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Picture of the neighborhood modeled is attached, credit is University of British Columbia.

When it comes to designing an energy-efficient city, think green. Even a single, leafless tree can serve as a significant windbreak for pedestrians. But, more importantly, trees also block wind pressure on buildings which helps keep heating costs down, according to a study published in the journal Advances in Water Resources.

Why it matters: Everyone knows a windy day feels cooler than a still one – the same is true for buildings. As much as one-third of a building's heat loss and energy consumption can be caused by wind pressure. Past models and observational studies have shown how trees impact wind in cities, but this is the first time scientists have simulated the effects in a real, replicated neighborhood.

What they did: The scientists created a computer model of Vancouver that included every building and tree. They modeled airflow around the buildings in three scenarios: one with leafy summer trees, leafless winter trees, and no trees at all.

"Using our model, we found that removing all the trees around buildings drove up the building's energy consumption by as much as 10% in winter and 15% in summer," said Marco Giometto, a civil engineer at the University of British Columbia in Vancouver and an author on the study.

The bottom line: Trees make a difference in cities even in the wintertime. Even bare winter branches reduced pressure on the buildings, the research showed.

Go deeper

Scoop: Gina Haspel threatened to resign over plan to install Kash Patel as CIA deputy

CIA Director Gina Haspel. Photo: Win McNamee/Getty Images

CIA Director Gina Haspel threatened to resign in early December after President Trump cooked up a hasty plan to install loyalist Kash Patel, a former aide to Rep. Devin Nunes (R-Calif.), as her deputy, according to three senior administration officials with direct knowledge of the matter.

Why it matters: The revelation stunned national security officials and almost blew up the leadership of the world's most powerful spy agency. Only a series of coincidences — and last minute interventions from Vice President Mike Pence and White House counsel Pat Cipollone — stopped it.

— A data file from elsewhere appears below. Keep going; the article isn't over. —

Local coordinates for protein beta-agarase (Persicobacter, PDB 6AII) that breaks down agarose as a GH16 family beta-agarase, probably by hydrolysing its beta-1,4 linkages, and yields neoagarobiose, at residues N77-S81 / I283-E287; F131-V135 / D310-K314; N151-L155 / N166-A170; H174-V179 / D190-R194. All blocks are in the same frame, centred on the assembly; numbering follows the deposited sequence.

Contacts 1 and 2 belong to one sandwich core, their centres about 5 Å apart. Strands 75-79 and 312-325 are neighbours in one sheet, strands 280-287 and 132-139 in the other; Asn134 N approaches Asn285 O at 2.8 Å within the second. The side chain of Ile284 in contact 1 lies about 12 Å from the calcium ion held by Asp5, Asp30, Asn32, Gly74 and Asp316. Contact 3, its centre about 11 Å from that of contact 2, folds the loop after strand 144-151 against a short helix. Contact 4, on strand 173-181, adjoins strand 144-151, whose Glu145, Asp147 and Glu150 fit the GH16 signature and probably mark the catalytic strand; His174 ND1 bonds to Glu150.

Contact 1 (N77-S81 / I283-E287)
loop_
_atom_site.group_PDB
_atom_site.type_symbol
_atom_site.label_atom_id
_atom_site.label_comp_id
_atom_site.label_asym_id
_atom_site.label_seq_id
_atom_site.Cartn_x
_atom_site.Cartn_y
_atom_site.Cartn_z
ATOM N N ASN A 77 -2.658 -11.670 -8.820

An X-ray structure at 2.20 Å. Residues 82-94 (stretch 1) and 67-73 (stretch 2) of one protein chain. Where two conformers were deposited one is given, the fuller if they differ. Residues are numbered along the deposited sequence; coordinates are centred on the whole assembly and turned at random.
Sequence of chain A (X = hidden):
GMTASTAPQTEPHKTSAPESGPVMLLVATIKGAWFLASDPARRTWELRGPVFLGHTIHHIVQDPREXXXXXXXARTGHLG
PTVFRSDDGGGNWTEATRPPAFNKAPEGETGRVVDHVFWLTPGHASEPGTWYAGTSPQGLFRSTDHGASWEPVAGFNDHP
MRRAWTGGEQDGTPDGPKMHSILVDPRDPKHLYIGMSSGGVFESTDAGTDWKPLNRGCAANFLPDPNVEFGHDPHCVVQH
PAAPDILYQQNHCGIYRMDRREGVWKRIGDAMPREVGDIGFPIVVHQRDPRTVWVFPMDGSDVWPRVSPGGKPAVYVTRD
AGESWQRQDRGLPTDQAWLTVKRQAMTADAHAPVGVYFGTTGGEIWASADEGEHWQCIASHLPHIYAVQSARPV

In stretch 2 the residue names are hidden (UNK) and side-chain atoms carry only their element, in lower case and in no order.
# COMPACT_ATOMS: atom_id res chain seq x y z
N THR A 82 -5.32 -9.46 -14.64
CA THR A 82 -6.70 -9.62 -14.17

Updated 8 hours ago - Politics & Policy

Coronavirus dashboard

Illustration: Sarah Grillo/Axios

  1. Health: Coronavirus deaths reach 4,000 per day as hospitals remain in crisis mode — CDC warns highly transmissible coronavirus variant could become dominant in U.S. in March.
  2. Politics: Biden says, "We will manage the hell out of" vaccine distribution — Biden taps ex-FDA chief to lead Operation Warp Speed amid rollout of COVID plan — Widow of GOP congressman-elect who died of COVID-19 will run to fill his seat.
  3. Vaccine: Battling Black mistrust of the vaccines"Pharmacy deserts" could become vaccine deserts — Instacart to give $25 to shoppers who get vaccine.
  4. Economy: Unemployment filings explode againFed chair: No interest rate hike coming any time soon —  Inflation rose more than expected in December.
  5. World: WHO team arrives in China to investigate pandemic origins.

John Weaver, Lincoln Project co-founder, acknowledges “inappropriate” messages

John Weaver aboard John McCain's campaign plane in February 2000. Photo: Robert Schmidt/AFP via Getty Images)

John Weaver, a veteran Republican operative who co-founded the Lincoln Project, declared in a statement to Axios on Friday that he sent “inappropriate,” sexually charged messages to multiple men.

  • “To the men I made uncomfortable through my messages that I viewed as consensual mutual conversations at the time: I am truly sorry. They were inappropriate and it was because of my failings that this discomfort was brought on you,” Weaver said.
  • “The truth is that I'm gay,” he added. “And that I have a wife and two kids who I love. My inability to reconcile those two truths has led to this agonizing place.”